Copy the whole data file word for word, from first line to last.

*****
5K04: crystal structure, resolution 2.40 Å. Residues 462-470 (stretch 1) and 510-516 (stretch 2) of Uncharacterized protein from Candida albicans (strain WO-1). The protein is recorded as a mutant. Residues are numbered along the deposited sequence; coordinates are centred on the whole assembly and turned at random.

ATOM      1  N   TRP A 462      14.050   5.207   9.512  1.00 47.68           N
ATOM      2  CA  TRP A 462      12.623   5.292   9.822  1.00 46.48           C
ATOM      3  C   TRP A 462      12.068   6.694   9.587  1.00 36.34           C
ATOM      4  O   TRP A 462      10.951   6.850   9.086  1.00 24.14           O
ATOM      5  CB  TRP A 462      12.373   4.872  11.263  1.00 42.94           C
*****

5K04: crystal structure, resolution 2.40 Å. Residues 462-470 (stretch 1) and 510-516 (stretch 2) of Uncharacterized protein from Candida albicans (strain WO-1). The protein is recorded as a mutant. Residues are numbered along the deposited sequence; coordinates are centred on the whole assembly and turned at random.

ATOM      1  N   TRP A 462      14.050   5.207   9.512  1.00 47.68           N
ATOM      2  CA  TRP A 462      12.623   5.292   9.822  1.00 46.48           C
ATOM      3  C   TRP A 462      12.068   6.694   9.587  1.00 36.34           C
ATOM      4  O   TRP A 462      10.951   6.850   9.086  1.00 24.14           O
ATOM      5  CB  TRP A 462      12.373   4.872  11.263  1.00 42.94           C